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The 2000 Census: Counting Under Adversity This third category is clearly the most difficult situation to be in. It is important to examine which situation is likely to be in effect for missing values for various items on the census questionnaire in order to identify the proper treatments to minimize bias. For instance, are people at the high end of the income spectrum likely to omit their responses to income questions, or is this more typical of those at the low end of the spectrum? Is nonresponse for income more or less common for those in various demographic groups, or in various occupations, or in various geographic regions? Consider a situation in which responses are missing for some households for commuting distance. If these missing values are missing completely at random, using a hot-deck procedure to substitute random commuting distances from other respondents would not result in a statistical bias for assessment of average commuting distance. On the other hand, if these missing values are missing at random but are not missing completely at random—in particular, that conditional on income, nonresponse for commuting distance is independent of other items on the census questionnaire—then using a hot deck procedure to substitute random commuting distances from other respondents with the same income level would not result in a statistical bias. Relevant to the current Census Bureau missing data procedure, if it is the case that many variables are somewhat homogeneous over small geographic distances, and the data are missing at random by conditioning on possibly unknown covariates, forcing a hot deck to make use of only nearby respondents for donor values can be a sensible procedure since it implicitly conditions on all other data for the household. However, this assumption does not always even approximately obtain. If the missing values are not missing at random, which is referred to as nonignorable nonresponse, while there are approaches that can be tried, they are very dependent on assumptions and much more difficult to implement in a large, multidimensional data set like the decennial census. So, if those people with very long commuting distances fail to respond as often as those with shorter commutes and nothing else is known about the relationship of commuting distance to other variables, then there may be nothing that can be done to address the resulting bias in the context of decennial census output.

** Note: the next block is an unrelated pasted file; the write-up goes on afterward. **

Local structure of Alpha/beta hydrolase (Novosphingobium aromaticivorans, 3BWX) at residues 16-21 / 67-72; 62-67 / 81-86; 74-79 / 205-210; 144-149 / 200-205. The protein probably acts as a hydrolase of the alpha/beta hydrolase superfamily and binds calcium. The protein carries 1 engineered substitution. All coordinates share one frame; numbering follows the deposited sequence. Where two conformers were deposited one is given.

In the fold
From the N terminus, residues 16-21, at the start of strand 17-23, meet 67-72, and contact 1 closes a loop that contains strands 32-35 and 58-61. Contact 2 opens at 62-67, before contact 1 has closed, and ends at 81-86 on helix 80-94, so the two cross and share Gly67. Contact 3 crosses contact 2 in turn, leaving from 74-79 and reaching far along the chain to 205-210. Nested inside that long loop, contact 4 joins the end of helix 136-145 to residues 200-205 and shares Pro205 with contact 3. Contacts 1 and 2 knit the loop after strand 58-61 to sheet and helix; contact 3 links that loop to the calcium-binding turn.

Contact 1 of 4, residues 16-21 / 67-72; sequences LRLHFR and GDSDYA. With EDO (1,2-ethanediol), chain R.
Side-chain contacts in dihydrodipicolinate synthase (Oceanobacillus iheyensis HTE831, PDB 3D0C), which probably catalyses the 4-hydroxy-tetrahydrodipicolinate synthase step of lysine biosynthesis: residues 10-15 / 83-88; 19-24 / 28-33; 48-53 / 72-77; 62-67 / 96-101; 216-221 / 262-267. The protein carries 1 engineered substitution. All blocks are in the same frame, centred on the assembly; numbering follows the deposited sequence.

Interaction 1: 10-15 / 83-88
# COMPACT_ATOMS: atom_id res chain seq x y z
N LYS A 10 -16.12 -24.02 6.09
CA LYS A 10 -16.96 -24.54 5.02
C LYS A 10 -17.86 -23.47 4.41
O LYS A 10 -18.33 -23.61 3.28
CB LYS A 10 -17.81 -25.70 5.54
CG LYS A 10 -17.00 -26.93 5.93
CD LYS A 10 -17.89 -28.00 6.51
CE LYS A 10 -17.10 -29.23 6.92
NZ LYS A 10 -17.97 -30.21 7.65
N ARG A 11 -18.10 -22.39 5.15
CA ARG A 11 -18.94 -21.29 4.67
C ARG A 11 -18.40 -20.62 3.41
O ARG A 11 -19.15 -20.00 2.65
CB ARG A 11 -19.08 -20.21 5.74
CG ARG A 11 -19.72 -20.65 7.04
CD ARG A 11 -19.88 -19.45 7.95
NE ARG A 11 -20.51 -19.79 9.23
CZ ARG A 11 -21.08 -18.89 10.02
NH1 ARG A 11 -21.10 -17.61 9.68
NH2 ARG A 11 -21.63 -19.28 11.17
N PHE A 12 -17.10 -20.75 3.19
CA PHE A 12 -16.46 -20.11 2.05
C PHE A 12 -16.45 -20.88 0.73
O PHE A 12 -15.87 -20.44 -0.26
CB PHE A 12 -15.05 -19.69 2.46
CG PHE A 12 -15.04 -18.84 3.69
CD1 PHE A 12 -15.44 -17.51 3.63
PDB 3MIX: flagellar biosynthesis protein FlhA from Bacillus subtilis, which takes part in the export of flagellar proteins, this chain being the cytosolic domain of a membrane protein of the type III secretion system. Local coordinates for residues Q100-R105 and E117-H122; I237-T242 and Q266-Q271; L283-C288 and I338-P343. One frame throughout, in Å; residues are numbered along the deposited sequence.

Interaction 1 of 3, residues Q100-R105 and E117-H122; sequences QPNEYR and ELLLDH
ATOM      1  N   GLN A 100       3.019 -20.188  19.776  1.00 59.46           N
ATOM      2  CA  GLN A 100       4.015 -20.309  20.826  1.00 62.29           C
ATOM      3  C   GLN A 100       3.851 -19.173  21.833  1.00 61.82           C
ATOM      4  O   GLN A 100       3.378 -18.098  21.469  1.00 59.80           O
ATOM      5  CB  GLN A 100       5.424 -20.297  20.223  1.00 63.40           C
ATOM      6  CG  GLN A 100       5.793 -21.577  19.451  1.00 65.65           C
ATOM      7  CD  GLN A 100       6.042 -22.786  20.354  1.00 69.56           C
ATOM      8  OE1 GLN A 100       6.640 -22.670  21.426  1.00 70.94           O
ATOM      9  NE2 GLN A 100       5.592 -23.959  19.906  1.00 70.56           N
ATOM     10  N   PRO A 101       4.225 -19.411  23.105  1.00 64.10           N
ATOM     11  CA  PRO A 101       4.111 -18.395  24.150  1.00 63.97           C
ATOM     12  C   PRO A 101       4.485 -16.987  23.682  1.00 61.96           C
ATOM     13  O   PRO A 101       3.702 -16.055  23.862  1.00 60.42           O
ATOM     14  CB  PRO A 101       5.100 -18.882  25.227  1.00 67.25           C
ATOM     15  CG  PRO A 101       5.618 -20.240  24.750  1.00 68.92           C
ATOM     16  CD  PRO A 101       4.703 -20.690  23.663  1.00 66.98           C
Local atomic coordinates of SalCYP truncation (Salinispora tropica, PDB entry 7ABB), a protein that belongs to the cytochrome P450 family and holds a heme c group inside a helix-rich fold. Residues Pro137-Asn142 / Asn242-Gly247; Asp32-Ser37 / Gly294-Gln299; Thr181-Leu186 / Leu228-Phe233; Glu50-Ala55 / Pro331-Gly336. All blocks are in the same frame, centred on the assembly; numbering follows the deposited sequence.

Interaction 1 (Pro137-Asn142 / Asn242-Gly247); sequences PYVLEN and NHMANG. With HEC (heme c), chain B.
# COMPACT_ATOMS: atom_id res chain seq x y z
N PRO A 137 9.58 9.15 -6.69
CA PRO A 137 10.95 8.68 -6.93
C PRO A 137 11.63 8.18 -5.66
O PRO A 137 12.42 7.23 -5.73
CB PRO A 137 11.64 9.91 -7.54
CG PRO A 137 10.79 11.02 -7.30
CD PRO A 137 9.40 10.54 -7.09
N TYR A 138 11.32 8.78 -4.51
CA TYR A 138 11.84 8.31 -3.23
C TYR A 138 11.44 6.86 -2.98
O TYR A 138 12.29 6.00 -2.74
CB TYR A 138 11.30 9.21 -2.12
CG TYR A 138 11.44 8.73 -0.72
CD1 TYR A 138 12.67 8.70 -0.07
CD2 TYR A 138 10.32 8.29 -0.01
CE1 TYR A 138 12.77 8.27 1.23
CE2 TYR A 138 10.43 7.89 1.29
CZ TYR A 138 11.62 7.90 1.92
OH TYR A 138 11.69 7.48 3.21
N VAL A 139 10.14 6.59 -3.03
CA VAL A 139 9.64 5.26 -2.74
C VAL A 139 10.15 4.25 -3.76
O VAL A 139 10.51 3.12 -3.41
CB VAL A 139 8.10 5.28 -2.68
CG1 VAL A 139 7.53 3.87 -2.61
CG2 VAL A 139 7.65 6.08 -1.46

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The 2000 Census: Counting Under Adversity Of course, in real applications, cases do not fall neatly into the above categories. One could imagine a response indicator variable that had a distribution that was predominantly missing at random but that had a relatively small contribution to its distribution that was nonignorable. In that case, making use of a method that was based on the assumption that the data were missing at random would provide a substantial reduction in bias, though it would fail to eliminate it. A short summary is as follows: (1) if the missing values are missing completely at random, any sensible missing data method will be effective; (2) if the missing values are missing at random, taking into consideration the variables that differentiate the respondents from the nonrespondents is the key to proper treatment of the nonresponse; and (3) if the nonresponse mechanism is not ignorable, then accounting for variables that explain some nonresponse is likely to reduce bias as much as possible without the use of arbitrary assumptions. With respect to variance estimation, it is still typical for government agencies, based on survey data, to publish variance estimates that understate the variance present in the data due to nonresponse. Specifically, standard complete-data-set variance estimates applied to data sets with missing data values filled in by imputation obviously fail to include the contribution to variance from the variability in the imputations. In addition, failure to correctly model the nonresponse, say by using the assumption that the missing data are missing completely at random when they are only missing at random, or by conditioning on the wrong variables when assuming that missing values are missing at random, not only causes bias in the estimates, but also causes bias in estimates of the variance. F.1.b Implementation Considerations A key constraint concerning treatment of missing values in the decennial census is that the Census Bureau needs to provide data products (population counts, cross-tabulations, averages, and public use microdata samples) that can be used by the wide variety of census data users for their varied purposes. Certainly, if one was only interested in the treatment of missing data for a single response to estimate a national average, one could make use of a